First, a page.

The other author I place in the honorable lineage leading to Powers is perhaps less obvious. But it seems to me that Fritz Leiber could be seen as one of Powers’s literary godfathers. Having practically invented Urban Fantasy (arguably more so than even Ray Bradbury), and having in his later years found California a congenial locus for both his physical body and his body of work, as does Powers, Leiber shares more than surface similarities to the younger writer.

Both Dick and Leiber also possessed a sardonic sense of humor frequently ignored or misconstrued by readers and critics. The same is true of Powers. Perhaps above all, in the end, Powers is a comic writer. Tragedy he does not deny. But he affirms the superior resiliency and salving effect of humor, even unto the pratfall. If you don’t find yourself laughing at least a few times in every Powers story, you’re missing something. Certainly the most humorous piece in this collection is “The Better Boy,” whose protagonist experiences one indignity after another, without ever quite losing his essential nobility—a nobility we can all aspire to in its attainability. But even in the midst of such a chiller as “We Traverse Afar,” whose narrator is sorely afflicted, we get a suburban Jesus impersonator rummaging through his sackcloth for spare change. Now, if that doesn’t crack you up, then you’re one of Powers’s undead, who are generally distinguished from the living by precisely that lack of a sense of humor.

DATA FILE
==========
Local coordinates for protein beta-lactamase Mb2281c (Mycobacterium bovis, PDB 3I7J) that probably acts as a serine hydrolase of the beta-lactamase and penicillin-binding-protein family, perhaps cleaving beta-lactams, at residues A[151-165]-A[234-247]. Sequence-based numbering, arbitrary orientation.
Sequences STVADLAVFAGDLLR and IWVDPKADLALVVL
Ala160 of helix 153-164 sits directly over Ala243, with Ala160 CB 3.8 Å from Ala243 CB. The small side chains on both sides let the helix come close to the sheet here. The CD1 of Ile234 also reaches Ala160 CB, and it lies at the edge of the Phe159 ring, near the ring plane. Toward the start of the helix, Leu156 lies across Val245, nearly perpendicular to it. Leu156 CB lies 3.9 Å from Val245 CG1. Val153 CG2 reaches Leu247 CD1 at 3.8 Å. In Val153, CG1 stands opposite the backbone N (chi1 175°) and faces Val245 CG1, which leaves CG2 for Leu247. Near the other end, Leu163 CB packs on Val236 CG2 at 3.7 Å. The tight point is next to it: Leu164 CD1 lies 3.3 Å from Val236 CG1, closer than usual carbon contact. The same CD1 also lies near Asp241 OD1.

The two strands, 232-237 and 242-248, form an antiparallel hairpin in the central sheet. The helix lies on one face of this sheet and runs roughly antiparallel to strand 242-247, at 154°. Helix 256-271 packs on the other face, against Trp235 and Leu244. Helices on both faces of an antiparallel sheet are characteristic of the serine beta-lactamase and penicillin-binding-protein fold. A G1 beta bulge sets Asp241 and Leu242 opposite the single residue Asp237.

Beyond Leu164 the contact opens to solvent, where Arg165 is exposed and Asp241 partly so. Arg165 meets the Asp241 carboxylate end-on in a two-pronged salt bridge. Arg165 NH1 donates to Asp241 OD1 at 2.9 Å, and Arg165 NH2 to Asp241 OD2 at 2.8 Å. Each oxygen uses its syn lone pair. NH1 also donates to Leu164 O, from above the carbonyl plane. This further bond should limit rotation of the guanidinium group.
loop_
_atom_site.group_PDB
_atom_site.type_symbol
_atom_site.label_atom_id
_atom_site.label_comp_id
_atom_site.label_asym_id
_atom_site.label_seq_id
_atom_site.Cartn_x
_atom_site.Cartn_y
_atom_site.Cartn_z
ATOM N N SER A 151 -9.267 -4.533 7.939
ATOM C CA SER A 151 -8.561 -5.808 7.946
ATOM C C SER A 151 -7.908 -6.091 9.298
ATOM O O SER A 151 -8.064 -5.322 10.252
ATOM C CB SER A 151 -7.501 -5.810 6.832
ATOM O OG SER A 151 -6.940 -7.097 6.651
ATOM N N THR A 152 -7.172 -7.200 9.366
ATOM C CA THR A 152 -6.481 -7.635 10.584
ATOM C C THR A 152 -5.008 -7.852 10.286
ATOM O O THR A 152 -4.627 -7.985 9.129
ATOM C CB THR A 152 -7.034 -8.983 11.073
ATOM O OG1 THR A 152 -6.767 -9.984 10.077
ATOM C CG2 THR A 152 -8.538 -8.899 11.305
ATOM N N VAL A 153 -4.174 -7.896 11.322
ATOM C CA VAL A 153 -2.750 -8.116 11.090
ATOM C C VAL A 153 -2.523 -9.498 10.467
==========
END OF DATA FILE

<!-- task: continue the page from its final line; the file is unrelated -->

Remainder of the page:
I’ve had the pleasure of meeting Tim Powers face to face on one or two occasions. Our conversation, regretably, has been short and inconsequential, due to the press of circumstances. But even from those brief exchanges, I walked away with the impression of a fellow whose ready smile and chipper mien contrasted with sad eyes and certain inner preoccupations, a man wryly appreciative of life’s entertaining enigmas, fully intent on sharing what wisdom he had gleaned in his life, while also a shade despairing of ever finding any satisfying answers this side of death.

Or beyond.

There oughta be a law

Well, I sat down to work first thing this morning  —  I have a deadline, gotta feed the kids, fix the Mosquito Magnet, do laundry, pack before leaving again early tomorrow, yadayadayada -- but there by my desk was this copy of the July Magazine of Fantasy and Science Fiction with a cover story (novella, actually) by Lucius in it.

So I picked it up -- just a glance, you know, like just a little taste — and I could not put the freaking thing down till I finished it.  I was going to startt writing down the funniest lines (including some brilliant song titles) but there were so many of them I gave up. 

And now it's lunchtime and I haven't gotten a #@%&8! thing done. 

Damn you, Lucius.